The message was brief: She's dying. She wants to see you.
In twenty years of marriage, nothing was ever that simple.
Even the divorce we both wanted turned into a thousand-
piece jigsaw puzzle. Curiosity trumped all other feelings,
so I made the trip. Her relatives greeted me with affection.
No one wanted to ruin the final wish of a dying woman.
They led me into the room where she had been propped up
on pillows while she waited for my arrival. She looked like
Skeletor, a Masters of the Universe character our son
played with before he went through a windshield searching
for the dryad in the tree. With all the guards having fled,
her skull planned its escape from prison. It did its best Edward G.
Robinson imitation. Nyaaah, try and stop me now ya lousy screw,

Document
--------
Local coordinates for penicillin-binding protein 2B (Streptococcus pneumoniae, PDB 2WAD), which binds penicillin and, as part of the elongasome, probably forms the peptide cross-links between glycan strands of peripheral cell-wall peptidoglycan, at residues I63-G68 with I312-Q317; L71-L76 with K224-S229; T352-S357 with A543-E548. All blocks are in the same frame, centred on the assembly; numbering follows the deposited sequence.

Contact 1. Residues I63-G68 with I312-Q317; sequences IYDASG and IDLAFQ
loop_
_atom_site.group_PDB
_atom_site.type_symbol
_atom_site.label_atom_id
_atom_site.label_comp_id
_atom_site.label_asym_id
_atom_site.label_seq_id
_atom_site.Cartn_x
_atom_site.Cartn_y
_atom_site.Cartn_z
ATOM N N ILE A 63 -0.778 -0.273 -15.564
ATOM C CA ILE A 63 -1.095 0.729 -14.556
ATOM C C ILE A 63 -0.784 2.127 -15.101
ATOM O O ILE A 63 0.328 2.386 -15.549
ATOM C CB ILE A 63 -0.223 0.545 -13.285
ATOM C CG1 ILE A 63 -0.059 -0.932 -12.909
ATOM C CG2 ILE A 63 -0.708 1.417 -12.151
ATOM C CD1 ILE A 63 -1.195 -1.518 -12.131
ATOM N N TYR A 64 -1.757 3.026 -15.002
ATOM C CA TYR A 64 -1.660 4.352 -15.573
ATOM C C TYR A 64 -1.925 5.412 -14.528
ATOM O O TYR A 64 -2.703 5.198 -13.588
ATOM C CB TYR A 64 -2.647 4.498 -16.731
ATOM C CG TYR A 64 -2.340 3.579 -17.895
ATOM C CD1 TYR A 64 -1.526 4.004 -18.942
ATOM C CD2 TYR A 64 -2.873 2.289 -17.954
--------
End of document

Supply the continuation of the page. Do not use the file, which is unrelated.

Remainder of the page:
nyaaah. Then she gave me one of her patented cliche smiles.
What the hell,. I smiled back. The others left so we could be
alone. I sat down by her bedside, held her hand, and bent over
to whisper in her ear, I am going to piss on your grave.
Jimmy Pappas received an MA in English Literature from Rivier University. His poems have been published in such journals as Atticus Review, Dead Snakes, Kentucky Review, Cha: An Asian Literary Journal, Off the Coast, Boston Literary Magazine, and War Literature and the Arts. He is a recent first-prize winner of the Poetry Society of New Hampshire's National Contest.